Until recently, automating the deployment of Performance Monitoring agents in Docker Swarm clusters was challenging because monitoring agents had to be deployed to each cluster node and the previous Docker releases (<Docker engine v1.12 / Docker Swarm 1.2.4) had no global service scheduler (Github issue #601). Scheduling services with via docker-compose and scheduling constraints required manual updates when the number of nodes changed in the swarm cluster – definitely not convenient for dynamic scaling of clusters! In Docker Swarm Monitoring and Logging we shared some Linux shell acrobatics as workaround for this issue.
The good news: All this has changed with Docker Engine v1.12 and new Swarm Mode. The latest release of Docker v1.12 provides many new features for orchestration and the new Swarm mode made it much easier to deploy Swarm clusters.
With Docker v1.12 services can be scheduled globally – similar to Kubernetes DaemonSet, RancherOS global services or CoreOS global fleet services
We can finally completely automate the setup of Docker Swarm monitoring! So, how do you deploy monitoring agents like Sematext Docker Agent or any other service with similar requirements like cAdvisor, logspout etc. to all Swarm nodes with Docker v1.12?
We started with
docker service --help and the most relevant new command for this task is
docker service create, which now has
--mode global option. As most monitoring agents need access to the Docker UNIX socket we have to bind the socket to the Sematext Docker agent container with the service instruction –mount, which is different from the well known Docker syntax for volume mounts, e.g.
-v /var/run/docker.sock:/var/run/docker.sock”. We could not find details in the documentation but this readme is ahead and explains all details of the docker create service –mount options. Mounting the Docker UNIX socket is done like this:
--mount type=bind,src=/var/run/docker.sock,dst=/var/run/docker.sock. Initially, we used
type=volume, which failed 🙁 – the the correct option is “type=bind”. Why? We have to use “bind” when you share files from the filesystem and “volume” for existing data containers/named volumes. If you have your own monitoring and logging, you can skip this, but we use SPM for Docker metrics and Logsene for our Docker logs, so the last bits we need are SPM and Logsene App tokens (generated in SPM/Logsene UI) passed as environment variables to the service. Here is the full command to deploy the agent to all Swarm nodes as global service:
docker service create --mode global --name sematext-agent-docker \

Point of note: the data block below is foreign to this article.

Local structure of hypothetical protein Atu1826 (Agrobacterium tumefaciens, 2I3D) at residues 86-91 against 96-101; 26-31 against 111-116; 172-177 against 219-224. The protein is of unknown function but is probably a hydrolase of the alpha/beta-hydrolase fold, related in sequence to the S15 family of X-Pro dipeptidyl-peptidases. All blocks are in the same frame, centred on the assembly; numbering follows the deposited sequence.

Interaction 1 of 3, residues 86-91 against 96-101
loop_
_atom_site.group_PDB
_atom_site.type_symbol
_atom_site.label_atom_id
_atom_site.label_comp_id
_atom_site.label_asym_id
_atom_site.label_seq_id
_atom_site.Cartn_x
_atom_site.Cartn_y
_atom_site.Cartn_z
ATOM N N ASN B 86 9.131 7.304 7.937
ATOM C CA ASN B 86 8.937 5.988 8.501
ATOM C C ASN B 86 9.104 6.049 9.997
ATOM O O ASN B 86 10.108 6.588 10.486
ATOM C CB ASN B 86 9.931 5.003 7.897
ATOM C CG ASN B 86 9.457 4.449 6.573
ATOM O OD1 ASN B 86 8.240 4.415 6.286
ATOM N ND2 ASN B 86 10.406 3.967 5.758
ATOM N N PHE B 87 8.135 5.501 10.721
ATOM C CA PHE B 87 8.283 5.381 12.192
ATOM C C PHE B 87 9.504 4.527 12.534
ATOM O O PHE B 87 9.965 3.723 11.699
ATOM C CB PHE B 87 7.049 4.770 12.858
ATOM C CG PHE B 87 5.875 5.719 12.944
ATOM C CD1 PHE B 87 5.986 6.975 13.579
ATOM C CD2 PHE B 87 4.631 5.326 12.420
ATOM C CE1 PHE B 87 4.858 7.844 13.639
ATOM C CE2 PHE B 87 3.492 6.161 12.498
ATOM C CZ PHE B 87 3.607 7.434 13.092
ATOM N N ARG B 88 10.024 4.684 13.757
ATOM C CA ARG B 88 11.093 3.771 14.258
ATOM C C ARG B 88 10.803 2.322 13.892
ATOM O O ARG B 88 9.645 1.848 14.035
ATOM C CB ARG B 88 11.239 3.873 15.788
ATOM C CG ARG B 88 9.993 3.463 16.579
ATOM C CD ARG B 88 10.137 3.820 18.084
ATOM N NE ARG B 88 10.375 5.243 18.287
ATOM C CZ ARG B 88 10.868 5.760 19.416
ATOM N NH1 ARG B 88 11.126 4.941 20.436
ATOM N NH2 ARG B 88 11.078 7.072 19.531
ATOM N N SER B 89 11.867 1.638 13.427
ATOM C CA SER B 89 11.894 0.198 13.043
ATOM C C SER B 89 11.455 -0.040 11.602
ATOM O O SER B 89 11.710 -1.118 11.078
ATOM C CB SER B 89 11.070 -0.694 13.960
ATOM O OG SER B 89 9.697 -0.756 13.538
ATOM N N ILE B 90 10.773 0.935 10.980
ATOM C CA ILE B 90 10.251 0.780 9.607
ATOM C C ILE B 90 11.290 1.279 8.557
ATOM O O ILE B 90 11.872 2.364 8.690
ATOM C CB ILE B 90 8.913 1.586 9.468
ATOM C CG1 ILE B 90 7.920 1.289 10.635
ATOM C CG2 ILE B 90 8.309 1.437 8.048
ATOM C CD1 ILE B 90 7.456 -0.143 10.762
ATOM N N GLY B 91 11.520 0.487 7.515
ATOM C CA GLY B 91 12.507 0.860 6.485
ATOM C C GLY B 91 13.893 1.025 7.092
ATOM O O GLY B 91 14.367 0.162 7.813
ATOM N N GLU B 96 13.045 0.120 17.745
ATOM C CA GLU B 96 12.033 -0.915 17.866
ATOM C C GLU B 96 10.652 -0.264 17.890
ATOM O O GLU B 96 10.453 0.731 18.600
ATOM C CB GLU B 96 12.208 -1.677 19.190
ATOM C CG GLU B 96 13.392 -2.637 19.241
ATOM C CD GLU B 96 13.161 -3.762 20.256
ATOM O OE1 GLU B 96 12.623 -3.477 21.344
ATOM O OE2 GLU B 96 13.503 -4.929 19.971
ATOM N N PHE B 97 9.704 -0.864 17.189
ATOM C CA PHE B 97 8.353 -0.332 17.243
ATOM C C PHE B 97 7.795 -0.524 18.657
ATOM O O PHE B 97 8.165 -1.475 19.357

--mount type=bind,src=/var/run/docker.sock,dst=/var/run/docker.sock \
-e SPM_TOKEN=YOUR_SPM_TOKEN -e LOGSENE_TOKEN=YOUR_LOGSENE_TOKEN sematext/sematext-agent-docker
The command outputs the Docker Swarm service ID, which could be used with the docker service command. Great!
If you check the status of the service with
docker service ps SERVICE_ID you’ll see sematext-docker-agent getting scheduled for deployment on each node shortly after running the above command.
Now it gets interesting. What happens when we add a new node to the Swarm cluster? Will Swarm deploy the agent there? Let’s add new Swarm nodes:
docker swarm join --token SWMTKN-1-34crsjviacp2bay11xv6yeimdgvrf43olvj6xgy2xztu5bl7m7-9hmczsc5mhlm8ps9u6fkkkkk 220.127.116.11:2377
and check again the service status with
docker service ps SERVICE_ID.
Voilà! We see all nodes nodes with the monitoring service – Swarm did indeed deploy Sematext Docker Agent to the new nodes automatically:
As soon as the agent starts on a Docker Swarm node it ships metrics, logs and events to SPM/Logsene and data shows up in real-time charts and reports.
Server overview showing all swarm nodes
Docker Swarm Monitoring Reports (summary for the whole Swarm cluster)
We are excited that a single command can deploy Sematext Docker Agent for the collection of metrics, events and logs from all containers in the Swarm cluster! We really appreciate the work done by Docker for the latest release – tailored to customers needs.
Learning Docker v1.12 features takes some time, but it pays off quickly!
Please check the options for Docker service creation, to define more details such as update and restart policies or reserving resources for your deployed services. We hope this post gets you started faster with the new orchestration features and ease your life when dealing with Docker Swarm monitoring and log management.
Any question or feedback? Get in touch with us via Twitter or e-mail.